WALLACE: Well, let me ask you, there was talk from B.P. before that "top kill" had a 60 to 70 percent chance of success. Obviously, it failed. Do you want to put a percentage on the chance that this is going to succeed?
DUDLEY: There is no certainty, but we feel like the percentages are better that we'll be able to contain the oil. The question is how much of the oil we'll be able to contain, and the objective is to try to collect the majority of it through this vessel.
WALLACE: The U.S. Geological Survey now says that the flow of oil from that spill is two to four times greater than B.P. originally stated, and that there has now been something between 17 and 39 million gallons that have spilled into the gulf. Do you accept those bigger figures?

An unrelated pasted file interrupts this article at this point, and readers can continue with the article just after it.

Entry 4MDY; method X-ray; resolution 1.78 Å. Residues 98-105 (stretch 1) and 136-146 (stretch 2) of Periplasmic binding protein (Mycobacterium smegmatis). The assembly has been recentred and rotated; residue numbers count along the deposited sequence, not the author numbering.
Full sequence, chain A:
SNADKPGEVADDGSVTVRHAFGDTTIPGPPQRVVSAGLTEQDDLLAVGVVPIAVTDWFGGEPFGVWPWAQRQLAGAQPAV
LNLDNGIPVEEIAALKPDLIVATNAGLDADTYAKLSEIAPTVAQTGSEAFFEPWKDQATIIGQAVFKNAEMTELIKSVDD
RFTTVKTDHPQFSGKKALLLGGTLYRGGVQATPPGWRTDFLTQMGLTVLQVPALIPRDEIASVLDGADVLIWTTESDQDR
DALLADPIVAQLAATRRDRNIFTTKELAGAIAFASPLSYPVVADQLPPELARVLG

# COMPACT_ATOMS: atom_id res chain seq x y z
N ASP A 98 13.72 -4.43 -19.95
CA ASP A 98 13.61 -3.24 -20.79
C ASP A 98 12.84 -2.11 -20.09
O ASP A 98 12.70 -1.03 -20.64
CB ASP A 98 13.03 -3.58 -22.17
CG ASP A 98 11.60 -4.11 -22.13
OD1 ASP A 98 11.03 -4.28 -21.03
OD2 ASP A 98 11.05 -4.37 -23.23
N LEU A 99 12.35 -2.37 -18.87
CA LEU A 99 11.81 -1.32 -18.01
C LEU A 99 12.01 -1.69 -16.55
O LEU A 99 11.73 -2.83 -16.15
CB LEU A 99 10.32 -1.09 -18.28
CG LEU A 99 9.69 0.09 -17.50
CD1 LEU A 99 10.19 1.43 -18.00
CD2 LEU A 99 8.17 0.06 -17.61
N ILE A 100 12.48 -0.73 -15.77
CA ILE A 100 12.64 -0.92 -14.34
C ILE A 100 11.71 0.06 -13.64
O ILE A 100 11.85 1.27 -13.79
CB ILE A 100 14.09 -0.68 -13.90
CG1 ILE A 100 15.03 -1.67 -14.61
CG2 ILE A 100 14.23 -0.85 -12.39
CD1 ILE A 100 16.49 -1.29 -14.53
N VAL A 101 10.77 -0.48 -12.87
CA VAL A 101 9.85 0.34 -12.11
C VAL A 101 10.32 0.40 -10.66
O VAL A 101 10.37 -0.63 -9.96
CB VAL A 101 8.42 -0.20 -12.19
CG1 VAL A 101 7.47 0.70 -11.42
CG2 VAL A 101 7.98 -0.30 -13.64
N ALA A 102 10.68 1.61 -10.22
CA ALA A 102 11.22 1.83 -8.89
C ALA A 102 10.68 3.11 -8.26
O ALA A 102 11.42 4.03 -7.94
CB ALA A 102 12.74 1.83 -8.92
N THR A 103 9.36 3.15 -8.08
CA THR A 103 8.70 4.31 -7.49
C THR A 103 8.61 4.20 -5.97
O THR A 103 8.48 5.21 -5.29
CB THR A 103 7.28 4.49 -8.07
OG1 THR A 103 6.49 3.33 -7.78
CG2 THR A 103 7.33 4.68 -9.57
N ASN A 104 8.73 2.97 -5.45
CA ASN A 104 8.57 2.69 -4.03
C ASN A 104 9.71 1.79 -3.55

DUDLEY: Chris, those figures were never a B.P. figure. They were a joint figure with the Unified Command Center down there working with Coast Guard and NOAA and others. They were based on satellite estimates.
We look at the flow rates and we've never been able to measure them precisely. One of the things that will happen with this LMRP cap containment program is we'll get a better idea of the rates from the well with real physical samples, which have been extremely difficult to do on the sub-sea.
WALLACE: But do you accept the fact that it is, in fact, two to four times greater, the flow of oil, than had originally been stated?
DUDLEY: Well, there's a wide range on that, and I think — I think for everybody, including the government agencies — we're looking forward to being able to measure this flow out of this containment device, and then we'll know.
We managed the spill response itself for much, much higher rates of flow rate. And that's what — I think that is why, although it's terribly unfortunate, we've seen some of that oil get through on the beaches of Louisiana.
For the most part, the spill response has maintained this oil off the shores of Mississippi, Alabama and Florida.